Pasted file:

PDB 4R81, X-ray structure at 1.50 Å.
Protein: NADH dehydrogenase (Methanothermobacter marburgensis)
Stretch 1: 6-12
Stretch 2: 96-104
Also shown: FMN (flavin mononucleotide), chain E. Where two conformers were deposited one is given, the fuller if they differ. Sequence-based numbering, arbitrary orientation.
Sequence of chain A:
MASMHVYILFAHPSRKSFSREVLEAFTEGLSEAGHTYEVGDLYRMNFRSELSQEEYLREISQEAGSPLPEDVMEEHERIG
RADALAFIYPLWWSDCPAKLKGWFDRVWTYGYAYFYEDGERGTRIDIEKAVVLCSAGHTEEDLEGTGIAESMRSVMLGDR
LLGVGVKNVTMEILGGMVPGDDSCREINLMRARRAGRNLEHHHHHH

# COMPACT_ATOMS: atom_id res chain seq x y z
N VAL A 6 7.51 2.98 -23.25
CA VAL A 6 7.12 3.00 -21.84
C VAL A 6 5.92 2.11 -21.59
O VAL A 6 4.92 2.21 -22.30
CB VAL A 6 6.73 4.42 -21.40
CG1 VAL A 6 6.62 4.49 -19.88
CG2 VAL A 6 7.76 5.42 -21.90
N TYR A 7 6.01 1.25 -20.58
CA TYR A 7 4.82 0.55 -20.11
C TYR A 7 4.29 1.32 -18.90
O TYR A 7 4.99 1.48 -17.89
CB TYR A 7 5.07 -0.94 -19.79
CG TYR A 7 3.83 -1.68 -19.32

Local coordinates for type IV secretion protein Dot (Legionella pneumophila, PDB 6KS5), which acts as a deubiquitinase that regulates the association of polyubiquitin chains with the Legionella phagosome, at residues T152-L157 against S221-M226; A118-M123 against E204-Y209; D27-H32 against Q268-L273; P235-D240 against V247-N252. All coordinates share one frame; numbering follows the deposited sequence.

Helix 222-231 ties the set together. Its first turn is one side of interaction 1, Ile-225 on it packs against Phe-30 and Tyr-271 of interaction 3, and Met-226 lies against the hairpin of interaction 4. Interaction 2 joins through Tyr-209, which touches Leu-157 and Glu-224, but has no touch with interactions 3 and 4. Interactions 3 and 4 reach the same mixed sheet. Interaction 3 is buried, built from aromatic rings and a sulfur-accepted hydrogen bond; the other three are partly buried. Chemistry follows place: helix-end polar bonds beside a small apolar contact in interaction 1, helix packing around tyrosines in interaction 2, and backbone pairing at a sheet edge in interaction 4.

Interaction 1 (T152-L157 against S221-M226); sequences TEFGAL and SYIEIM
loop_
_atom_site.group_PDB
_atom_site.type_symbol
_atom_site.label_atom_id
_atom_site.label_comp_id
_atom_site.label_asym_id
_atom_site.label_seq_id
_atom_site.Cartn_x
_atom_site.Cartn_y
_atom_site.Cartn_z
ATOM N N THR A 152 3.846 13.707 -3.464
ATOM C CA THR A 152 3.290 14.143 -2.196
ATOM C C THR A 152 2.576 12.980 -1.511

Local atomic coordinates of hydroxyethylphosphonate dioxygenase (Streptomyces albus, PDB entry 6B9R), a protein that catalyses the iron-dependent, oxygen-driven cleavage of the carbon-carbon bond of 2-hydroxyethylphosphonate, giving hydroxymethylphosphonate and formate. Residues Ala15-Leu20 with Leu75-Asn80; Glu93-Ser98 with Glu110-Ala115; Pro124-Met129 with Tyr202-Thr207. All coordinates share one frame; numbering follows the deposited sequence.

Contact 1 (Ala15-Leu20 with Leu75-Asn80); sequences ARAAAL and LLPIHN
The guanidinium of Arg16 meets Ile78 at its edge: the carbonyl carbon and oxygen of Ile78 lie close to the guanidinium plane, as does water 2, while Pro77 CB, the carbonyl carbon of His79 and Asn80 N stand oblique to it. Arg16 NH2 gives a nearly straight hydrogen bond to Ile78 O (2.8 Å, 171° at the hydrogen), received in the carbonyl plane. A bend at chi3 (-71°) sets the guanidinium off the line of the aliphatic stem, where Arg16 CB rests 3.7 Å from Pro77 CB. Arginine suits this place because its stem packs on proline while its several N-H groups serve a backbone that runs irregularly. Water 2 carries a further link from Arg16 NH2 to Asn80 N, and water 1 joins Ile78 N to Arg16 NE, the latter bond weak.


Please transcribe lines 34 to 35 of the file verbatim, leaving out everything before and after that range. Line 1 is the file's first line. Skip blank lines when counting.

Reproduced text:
_atom_site.Cartn_x
_atom_site.Cartn_y